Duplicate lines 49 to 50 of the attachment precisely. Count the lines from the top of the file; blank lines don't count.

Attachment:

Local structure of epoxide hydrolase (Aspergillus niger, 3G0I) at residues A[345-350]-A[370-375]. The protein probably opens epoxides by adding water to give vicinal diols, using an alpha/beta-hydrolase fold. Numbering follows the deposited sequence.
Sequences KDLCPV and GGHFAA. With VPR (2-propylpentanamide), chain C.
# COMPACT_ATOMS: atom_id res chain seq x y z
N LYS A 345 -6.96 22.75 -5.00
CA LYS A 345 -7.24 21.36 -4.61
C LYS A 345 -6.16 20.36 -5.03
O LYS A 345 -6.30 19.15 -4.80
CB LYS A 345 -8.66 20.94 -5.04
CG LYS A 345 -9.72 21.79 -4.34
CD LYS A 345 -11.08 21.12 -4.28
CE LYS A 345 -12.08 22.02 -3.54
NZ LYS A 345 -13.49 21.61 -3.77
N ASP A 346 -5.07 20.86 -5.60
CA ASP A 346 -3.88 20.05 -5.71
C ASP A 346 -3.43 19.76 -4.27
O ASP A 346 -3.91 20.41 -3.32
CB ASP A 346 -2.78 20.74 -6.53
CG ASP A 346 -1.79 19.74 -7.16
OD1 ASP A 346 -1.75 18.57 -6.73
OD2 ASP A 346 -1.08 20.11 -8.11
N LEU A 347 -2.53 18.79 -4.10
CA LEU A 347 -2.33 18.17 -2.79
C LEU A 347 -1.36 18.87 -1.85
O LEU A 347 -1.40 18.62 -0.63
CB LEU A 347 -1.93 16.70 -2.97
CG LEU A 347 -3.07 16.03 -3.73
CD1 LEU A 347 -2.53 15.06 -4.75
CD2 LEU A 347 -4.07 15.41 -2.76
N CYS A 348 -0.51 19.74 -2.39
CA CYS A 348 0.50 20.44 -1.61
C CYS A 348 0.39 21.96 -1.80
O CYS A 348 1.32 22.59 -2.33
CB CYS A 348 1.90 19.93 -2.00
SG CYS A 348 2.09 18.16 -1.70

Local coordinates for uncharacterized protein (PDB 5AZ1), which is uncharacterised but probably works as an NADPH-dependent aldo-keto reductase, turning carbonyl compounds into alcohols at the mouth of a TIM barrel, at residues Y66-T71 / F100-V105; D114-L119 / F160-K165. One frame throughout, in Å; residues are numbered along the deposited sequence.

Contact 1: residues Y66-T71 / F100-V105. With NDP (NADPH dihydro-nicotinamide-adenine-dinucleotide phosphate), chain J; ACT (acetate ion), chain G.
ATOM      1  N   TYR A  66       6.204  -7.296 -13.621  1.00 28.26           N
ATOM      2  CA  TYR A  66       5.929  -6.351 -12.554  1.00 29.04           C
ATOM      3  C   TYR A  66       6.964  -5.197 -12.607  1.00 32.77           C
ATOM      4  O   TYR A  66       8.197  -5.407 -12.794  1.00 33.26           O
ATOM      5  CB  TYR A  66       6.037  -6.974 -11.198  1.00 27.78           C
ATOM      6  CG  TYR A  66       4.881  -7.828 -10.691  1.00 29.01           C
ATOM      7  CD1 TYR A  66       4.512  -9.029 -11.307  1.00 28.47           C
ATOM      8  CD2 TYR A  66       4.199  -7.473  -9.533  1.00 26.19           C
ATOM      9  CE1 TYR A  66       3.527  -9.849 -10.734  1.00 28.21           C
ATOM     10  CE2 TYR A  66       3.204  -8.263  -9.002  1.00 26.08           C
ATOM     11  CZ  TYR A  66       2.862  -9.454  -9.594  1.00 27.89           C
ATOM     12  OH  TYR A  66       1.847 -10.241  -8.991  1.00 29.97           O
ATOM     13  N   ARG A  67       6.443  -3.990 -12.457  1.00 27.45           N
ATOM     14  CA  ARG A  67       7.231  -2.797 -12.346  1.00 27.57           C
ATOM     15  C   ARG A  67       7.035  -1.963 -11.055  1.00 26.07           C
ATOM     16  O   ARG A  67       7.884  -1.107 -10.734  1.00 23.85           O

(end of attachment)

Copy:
ATOM     13  N   ARG A  67       6.443  -3.990 -12.457  1.00 27.45           N
ATOM     14  CA  ARG A  67       7.231  -2.797 -12.346  1.00 27.57           C